Research has shown that antibiotics strong enough to kill off gut bacteria can also stop the growth of new brain cells in the hippocampus [1]. This also demonstrates how inextricable (connected) the gut and brain really are.

The study saw researchers give mice enough antibiotics to almost decimate their gut microbiota. Interestingly, those that lost their healthy gut bacteria were shown to perform worse in memory tests. They also showed a loss of new brain cell creation or neurogenesis in the hippocampus. Here’s where it gets interesting though:

The white blood cell link

“At the same time that the mice experienced memory and neurogenesis loss, the research team detected a lower level of white blood cells (specifically monocytes) marked with Ly6Chi in the brain, blood, and bone marrow. So researchers tested whether it was indeed the Ly6Chi monocytes behind the changes in neurogenesis and memory [1].”

Follow up studies further investigated the white blood cell link. Lead author, researcher Susanne Asu Wolf said, “For us, it was impressive to find these Ly6chi cells that travel from the periphery to the brain, and if there’s something wrong in the microbiome, Ly6chi acts as a communicating cell [1].” One investigation saw researchers compare untreated mice to mice with healthy gut bacteria levels but low Ly6chi levels for whatever reason. In both cases, mice with low ly6chi levels showed the same memory and neurogenesis insufficiencies [1].

Ly6Chi white blood cells are important in the body’s immune defence system.

An interesting dichotomy that indicates that antibiotics can actually depress the immune system as well as brain function! The researchers did assert that antibiotics are still remarkably useful but noted the adverse effects that can be tied up with prolonged use [2].

Concerningly, “reconstitution with normal gut flora (SPF) did not completely reverse the deficits in neurogenesis unless the mice, also had access to a running wheel or received probiotics [2].”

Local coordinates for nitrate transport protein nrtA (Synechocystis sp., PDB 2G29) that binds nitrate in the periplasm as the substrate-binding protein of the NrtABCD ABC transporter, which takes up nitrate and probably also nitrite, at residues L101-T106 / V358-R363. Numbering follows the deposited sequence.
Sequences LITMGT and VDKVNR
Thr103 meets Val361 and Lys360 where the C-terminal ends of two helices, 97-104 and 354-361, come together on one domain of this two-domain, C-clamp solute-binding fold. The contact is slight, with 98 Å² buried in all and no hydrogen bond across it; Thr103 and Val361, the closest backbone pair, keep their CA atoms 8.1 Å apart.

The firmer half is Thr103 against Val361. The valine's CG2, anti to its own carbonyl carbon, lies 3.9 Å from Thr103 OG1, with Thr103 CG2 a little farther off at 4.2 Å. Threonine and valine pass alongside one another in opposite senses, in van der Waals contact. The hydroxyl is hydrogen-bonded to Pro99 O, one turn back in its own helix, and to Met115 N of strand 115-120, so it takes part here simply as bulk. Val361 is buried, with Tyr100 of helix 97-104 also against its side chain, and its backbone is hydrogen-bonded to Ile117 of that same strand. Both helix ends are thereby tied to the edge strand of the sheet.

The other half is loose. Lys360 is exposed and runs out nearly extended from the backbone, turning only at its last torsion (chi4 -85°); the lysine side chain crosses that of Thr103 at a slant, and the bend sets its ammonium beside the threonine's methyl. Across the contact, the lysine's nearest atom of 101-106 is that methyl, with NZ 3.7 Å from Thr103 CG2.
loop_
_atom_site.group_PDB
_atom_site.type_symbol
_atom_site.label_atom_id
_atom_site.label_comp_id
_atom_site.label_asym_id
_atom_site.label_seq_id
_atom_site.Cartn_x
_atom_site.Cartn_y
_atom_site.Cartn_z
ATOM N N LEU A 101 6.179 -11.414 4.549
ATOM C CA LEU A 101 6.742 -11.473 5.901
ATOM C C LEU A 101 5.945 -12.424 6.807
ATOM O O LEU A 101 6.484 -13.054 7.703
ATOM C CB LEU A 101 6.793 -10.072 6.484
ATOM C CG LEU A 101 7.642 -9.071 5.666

Wolf remarked, We found prolonged antibiotic treatment might impact brain function. But probiotics and exercise can balance brain plasticity and should be considered as a real treatment option [1].”

To Your Health,

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References

[1] Staff Writer Cell Press, 2016. “Antibiotics that kill gut bacteria also stop the growth of new brain cells.” Cell Reports via Science Daily https://www.sciencedaily.com/releases/2016/05/160519130105.htm retrieved 15 February 17

[2] Mohle L, Mattei D, Heimesaat M, Bereswill S, Fischer A, Alutis M, French T, Hambardzumyan D, Matzinger P, Dunay I and Wolf S. 2016. LY6Chi monocytes provide a link between antibiotic-induced changes in gut microbiota and adult hippocampal neurogenesis. Cell Press. Volume 15, Issue 9, p1945-1956 31 May 2016, http://www.cell.com/cell-reports/abstract/S2211-1247(16)30518-6?_returnURL=http%3A%2F%2Flinkinghub.elsevier.com%2Fretrieve%2Fpii%2FS2211124716305186%3Fshowall%3Dtrue retrieved 15 February 2017

[3] Gaidt M, Ebert T, Chauhan D, Schmidt T, Schmid-Burgk J, Rapino F, Robertson A, Cooper M, Graf T and Hornung V. 2016. Human monocytes engage an alternative inflammasome pathway. Immunity. Volume 44, Issue 4, p833-846 http://www.cell.com/immunity/fulltext/S1074-7613(16)00037-6 retrieved 15 February 2017

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